Active traders are much better partners than inactive traders. Knowing when your opponent makes trades can be critical as well. If he likes to make them early, you need to do this recon work much more quickly so that you can get in on the action. If he waits before making trades, use that time to gain intelligence on him and to butter him up for a later trade.

  • What time of year is it, and where is his team in the standings—overall and in each category?

    This can give you insights into the urgency (or lack thereof) he could be feeling to make a deal and the types of players he might be looking for.

  • Does he give up on players early, like in April or May?
  • Does he give up on players who are on a cold streak?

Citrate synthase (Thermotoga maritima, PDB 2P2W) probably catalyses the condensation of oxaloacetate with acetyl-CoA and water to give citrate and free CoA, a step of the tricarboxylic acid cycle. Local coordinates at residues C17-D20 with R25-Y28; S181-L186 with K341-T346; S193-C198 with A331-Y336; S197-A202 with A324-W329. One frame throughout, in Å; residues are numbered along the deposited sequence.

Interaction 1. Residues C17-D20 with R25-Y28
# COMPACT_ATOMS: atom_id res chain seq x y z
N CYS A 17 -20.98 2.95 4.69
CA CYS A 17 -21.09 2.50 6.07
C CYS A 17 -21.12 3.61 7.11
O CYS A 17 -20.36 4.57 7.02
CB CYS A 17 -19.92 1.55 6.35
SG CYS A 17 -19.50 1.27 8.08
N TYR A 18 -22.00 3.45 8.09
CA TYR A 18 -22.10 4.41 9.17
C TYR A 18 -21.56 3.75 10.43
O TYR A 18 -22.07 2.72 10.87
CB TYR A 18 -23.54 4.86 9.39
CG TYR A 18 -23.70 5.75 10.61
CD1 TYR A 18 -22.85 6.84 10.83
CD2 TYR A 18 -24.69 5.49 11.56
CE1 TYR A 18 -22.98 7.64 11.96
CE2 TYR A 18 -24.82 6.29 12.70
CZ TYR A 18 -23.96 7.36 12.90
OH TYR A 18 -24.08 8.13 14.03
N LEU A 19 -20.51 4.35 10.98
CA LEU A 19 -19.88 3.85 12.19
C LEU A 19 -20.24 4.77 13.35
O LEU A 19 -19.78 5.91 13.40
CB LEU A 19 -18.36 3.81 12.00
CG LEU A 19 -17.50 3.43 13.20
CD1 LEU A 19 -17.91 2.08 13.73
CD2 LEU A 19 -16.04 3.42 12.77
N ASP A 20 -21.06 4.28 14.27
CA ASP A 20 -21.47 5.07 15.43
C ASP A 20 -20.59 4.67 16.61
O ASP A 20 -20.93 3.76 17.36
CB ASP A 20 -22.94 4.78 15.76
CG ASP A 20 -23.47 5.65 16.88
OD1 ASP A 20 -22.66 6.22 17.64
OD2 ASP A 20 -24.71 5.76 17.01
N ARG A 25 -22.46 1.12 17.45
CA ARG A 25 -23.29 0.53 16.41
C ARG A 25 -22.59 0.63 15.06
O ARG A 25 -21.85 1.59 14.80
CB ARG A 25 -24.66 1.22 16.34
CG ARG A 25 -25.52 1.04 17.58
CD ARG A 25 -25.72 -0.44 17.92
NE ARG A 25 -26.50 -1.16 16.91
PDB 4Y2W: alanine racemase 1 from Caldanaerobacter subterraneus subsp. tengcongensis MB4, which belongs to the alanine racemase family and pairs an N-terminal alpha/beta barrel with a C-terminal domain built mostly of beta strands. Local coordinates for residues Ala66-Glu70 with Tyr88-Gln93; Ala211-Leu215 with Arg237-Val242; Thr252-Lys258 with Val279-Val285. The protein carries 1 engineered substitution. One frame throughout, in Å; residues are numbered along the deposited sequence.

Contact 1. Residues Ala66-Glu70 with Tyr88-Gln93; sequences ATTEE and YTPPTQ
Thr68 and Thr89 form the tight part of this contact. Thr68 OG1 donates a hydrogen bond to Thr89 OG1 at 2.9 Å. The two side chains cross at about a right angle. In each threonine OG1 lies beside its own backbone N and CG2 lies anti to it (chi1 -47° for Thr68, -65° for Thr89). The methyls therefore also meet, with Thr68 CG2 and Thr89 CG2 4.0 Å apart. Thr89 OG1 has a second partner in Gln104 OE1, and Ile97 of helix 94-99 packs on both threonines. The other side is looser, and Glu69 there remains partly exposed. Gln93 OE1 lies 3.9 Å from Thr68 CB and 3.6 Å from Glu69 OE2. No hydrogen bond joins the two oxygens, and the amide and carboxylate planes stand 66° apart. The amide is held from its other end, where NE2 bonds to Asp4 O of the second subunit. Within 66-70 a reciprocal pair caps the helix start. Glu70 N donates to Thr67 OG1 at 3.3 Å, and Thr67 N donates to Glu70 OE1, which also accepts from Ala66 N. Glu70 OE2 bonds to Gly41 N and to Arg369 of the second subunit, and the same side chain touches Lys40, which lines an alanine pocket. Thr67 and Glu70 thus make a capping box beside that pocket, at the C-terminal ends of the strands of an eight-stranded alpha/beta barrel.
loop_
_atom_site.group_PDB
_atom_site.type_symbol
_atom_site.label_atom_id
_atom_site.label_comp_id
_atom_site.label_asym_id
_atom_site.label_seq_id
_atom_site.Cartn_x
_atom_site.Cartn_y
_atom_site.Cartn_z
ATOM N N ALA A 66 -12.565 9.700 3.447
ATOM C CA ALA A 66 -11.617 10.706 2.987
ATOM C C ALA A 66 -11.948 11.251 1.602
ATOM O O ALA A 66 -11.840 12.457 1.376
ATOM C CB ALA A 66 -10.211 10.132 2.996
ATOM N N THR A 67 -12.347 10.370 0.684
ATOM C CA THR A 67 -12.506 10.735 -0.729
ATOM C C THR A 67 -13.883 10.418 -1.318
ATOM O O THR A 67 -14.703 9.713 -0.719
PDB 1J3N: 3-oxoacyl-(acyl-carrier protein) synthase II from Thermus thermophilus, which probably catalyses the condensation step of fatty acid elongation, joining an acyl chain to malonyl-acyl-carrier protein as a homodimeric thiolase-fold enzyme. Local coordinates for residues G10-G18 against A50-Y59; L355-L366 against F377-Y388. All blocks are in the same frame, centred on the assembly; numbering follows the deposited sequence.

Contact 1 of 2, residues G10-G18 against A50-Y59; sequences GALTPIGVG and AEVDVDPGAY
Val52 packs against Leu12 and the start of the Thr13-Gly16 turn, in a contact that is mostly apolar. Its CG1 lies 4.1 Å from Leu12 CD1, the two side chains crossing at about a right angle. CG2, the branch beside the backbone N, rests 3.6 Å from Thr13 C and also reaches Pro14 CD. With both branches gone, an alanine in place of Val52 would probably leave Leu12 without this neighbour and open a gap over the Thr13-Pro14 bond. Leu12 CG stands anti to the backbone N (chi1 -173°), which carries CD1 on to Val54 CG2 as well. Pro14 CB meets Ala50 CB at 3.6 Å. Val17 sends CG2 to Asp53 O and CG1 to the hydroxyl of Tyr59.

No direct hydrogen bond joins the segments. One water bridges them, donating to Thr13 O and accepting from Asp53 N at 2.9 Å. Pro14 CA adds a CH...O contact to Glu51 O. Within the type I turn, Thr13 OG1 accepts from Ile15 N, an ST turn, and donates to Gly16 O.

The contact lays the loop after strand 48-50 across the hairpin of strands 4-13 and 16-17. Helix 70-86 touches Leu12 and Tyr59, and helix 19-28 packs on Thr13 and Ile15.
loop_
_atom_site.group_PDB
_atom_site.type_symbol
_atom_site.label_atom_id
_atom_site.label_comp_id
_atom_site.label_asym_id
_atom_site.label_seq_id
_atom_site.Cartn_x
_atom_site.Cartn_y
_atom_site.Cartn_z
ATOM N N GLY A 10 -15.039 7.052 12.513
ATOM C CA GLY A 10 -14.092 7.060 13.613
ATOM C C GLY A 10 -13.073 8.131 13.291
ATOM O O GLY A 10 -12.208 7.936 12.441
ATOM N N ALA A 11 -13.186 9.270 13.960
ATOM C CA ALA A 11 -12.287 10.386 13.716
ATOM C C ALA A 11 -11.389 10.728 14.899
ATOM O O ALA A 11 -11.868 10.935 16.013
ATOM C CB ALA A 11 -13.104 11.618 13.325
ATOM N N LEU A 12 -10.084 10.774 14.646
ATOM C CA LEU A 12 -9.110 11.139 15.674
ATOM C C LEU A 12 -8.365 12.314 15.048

• Does he ever tend to sell low?

    If an owner displays any of these tendencies, evaluate the under-performing players on his team, and if the skills and indicators are favorable, make a play for him.

  • Does he prefer quick conversations and quickly completed trades or drawn out, thought-driven negotiations?

No. 3—The “him” psychological layer
  • Does he view me as a strong or weak player? Somewhere in between?

    The stronger he views you as, the more reluctant he will be to trade with you. Nobody wants to get hustled.

  • How long has he played fantasy baseball? How long has he followed “regular” baseball? How big a baseball fan is he?

    Suppose this is his first year playing fantasy baseball, but he has followed “regular” baseball quite fervently for years. He probably knows his players pretty well, but he might not know the intricacies of strategy, negotiation and deception. If some of the other factors point this way, maybe simply being nice and helpful can swing a deal. Also, your own deceptive measures are less likely to be discovered. This could also be useful in that players who are good at baseball aren’t necessarily great fantasy players. Use that to your advantage in trade talks.